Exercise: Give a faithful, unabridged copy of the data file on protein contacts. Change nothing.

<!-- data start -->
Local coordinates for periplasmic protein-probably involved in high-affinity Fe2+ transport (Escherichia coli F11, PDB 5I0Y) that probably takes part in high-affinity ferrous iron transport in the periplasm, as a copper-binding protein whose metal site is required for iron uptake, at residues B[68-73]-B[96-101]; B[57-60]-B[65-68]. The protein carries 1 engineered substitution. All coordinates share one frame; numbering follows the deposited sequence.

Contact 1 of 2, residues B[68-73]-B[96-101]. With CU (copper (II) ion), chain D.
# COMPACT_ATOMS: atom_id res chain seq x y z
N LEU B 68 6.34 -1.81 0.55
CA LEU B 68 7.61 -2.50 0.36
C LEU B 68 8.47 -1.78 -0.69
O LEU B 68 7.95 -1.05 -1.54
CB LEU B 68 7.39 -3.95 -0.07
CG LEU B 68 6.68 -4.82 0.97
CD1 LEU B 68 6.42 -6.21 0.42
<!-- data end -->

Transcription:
Local coordinates for periplasmic protein-probably involved in high-affinity Fe2+ transport (Escherichia coli F11, PDB 5I0Y) that probably takes part in high-affinity ferrous iron transport in the periplasm, as a copper-binding protein whose metal site is required for iron uptake, at residues B[68-73]-B[96-101]; B[57-60]-B[65-68]. The protein carries 1 engineered substitution. All coordinates share one frame; numbering follows the deposited sequence.

Contact 1 of 2, residues B[68-73]-B[96-101]. With CU (copper (II) ion), chain D.
# COMPACT_ATOMS: atom_id res chain seq x y z
N LEU B 68 6.34 -1.81 0.55
CA LEU B 68 7.61 -2.50 0.36
C LEU B 68 8.47 -1.78 -0.69
O LEU B 68 7.95 -1.05 -1.54
CB LEU B 68 7.39 -3.95 -0.07
CG LEU B 68 6.68 -4.82 0.97
CD1 LEU B 68 6.42 -6.21 0.42